Objective To study the risks of mortality and cancer incidence in physicians of traditional Chinese medicine (TCM) who had frequent exposure to herbal medicine.
Methods A population-based cohort design was conducted in which a total of 7675 certified physicians of TCM who ever practised between 1985 and 2005 were compared with the age-, sex- and calendar year-specific mortalities and cancer incidence rates of the general population of Taiwan. The age-, sex- and calendar year-standardised mortality ratio (SMR) and standardised cancer incidence ratio (SIR) were calculated to estimate the relative risks of all causes and site-specific mortality and cancer incidence.
Results Over an up to 20-year observational period, 796 (10.4%) physicians of TCM died, and 279 (3.6%) developed cancer. The study cohort showed a significantly reduced SMR for all-causes mortality (68, 95% CI 63 to 73), and for deaths from infectious (SMR=64), circulatory (SMR=68), respiratory (SMR=64) and digestive (SMR=56) disease. The study cohort also had a significantly reduced SIR (80, 95% CI 71 to 90) for all cancers, and for neoplasm of rectum, rectosigmoid junction, and anus (SIR=45), female breast (SIR=30) and cervix uteri (SIR=10). On the other hand, we noted that physicians of TCM suffered from a significantly increased SIR for neoplasm of liver and intrahepatic bile ducts (SIR=151, 95% CI 116 to 192) and of bladder cancer (SIR=259, 95% CI 167 to 382).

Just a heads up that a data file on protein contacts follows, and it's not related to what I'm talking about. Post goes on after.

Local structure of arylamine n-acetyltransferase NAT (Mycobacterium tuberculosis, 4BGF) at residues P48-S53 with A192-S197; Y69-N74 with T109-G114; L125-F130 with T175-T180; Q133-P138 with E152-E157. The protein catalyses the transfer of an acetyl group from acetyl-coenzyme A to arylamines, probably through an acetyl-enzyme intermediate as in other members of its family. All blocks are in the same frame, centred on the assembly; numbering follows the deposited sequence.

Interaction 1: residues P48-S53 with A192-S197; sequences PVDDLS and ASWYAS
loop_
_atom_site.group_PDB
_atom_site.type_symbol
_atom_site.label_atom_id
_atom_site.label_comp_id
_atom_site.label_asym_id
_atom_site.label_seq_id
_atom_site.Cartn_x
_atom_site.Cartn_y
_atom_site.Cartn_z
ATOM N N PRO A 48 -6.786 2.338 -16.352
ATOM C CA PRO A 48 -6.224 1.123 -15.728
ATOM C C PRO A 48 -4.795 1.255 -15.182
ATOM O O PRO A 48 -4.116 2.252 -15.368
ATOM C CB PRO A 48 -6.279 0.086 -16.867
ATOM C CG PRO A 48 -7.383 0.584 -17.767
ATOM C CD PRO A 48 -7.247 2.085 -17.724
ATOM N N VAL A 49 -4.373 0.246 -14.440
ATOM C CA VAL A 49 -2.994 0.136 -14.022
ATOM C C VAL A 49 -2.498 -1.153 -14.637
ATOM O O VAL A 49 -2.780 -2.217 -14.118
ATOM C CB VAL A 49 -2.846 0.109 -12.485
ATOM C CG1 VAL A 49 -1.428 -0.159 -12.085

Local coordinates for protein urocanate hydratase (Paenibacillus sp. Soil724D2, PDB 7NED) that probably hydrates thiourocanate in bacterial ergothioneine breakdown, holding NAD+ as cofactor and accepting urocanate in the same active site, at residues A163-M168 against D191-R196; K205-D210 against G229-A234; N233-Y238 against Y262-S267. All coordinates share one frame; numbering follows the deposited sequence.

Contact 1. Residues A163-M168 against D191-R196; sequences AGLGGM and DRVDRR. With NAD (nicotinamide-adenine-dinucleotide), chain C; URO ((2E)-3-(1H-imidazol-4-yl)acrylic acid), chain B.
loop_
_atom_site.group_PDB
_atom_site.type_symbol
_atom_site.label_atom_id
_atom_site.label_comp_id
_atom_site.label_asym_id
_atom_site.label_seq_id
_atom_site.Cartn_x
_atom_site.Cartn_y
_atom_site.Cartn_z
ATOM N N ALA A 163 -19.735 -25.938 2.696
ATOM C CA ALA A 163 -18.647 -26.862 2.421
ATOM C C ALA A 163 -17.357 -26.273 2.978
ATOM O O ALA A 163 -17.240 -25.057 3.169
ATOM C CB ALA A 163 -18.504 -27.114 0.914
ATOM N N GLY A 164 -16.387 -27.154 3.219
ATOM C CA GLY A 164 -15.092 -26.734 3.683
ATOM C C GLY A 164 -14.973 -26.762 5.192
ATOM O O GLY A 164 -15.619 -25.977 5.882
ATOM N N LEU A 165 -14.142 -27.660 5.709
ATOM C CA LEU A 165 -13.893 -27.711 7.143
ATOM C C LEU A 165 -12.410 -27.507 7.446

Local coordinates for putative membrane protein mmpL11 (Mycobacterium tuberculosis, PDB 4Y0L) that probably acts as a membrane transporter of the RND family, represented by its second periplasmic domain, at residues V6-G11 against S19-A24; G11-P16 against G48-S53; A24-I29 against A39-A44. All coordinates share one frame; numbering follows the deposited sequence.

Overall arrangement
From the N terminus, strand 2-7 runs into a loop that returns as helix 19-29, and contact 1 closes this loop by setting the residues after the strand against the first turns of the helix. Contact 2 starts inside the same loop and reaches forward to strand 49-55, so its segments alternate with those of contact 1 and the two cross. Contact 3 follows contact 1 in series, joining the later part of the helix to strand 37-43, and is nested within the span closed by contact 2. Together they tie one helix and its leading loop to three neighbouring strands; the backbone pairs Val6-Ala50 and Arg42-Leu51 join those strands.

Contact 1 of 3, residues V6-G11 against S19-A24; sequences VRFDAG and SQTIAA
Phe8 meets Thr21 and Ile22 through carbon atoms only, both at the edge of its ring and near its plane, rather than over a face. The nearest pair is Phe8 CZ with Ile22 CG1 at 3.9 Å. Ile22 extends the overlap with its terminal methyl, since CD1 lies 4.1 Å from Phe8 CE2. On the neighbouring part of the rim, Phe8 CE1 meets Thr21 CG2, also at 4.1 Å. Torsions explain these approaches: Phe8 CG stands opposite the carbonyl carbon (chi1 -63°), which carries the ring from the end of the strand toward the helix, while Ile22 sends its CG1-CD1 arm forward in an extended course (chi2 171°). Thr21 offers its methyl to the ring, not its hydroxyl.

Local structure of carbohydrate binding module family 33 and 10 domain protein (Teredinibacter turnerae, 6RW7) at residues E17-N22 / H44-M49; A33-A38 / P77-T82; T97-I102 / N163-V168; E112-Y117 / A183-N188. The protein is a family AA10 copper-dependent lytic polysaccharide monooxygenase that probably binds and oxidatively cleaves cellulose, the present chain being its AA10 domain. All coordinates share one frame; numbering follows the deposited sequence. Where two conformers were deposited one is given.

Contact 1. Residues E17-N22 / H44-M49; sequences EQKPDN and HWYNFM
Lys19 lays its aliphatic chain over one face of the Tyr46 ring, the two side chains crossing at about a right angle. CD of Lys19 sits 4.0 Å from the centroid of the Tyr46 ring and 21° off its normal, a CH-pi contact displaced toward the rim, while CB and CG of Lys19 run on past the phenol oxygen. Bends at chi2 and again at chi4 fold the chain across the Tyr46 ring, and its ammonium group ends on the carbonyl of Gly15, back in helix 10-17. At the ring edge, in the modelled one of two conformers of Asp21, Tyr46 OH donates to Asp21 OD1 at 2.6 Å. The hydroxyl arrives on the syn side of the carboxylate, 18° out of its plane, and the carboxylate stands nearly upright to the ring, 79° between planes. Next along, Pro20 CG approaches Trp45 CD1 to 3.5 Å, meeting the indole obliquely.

Conclusion Like other healthcare workers, we noted that physicians of TCM had significantly reduced risks of all-causes mortality and cancer incidence. Nonetheless, reasons truly responsible for significantly increased risks of liver and bladder neoplasm among physicians of TCM warrant further investigations.
- herbal medicine
- liver neoplasms
- mortality studies
- traditional Chinese medicine
- urinary bladder neoplasms
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C-YL and T-NW contributed equally to this study.
Funding This study was supported by a grant from National Scientific Council, Taiwan (NSC 95-2314-B-030-002).
Competing interests None.
Ethics approval Ethics approval was provided by the Taiwan Chinese Medical Association and the Department of Health, Taiwan.
Provenance and peer review Not commissioned; externally peer reviewed.
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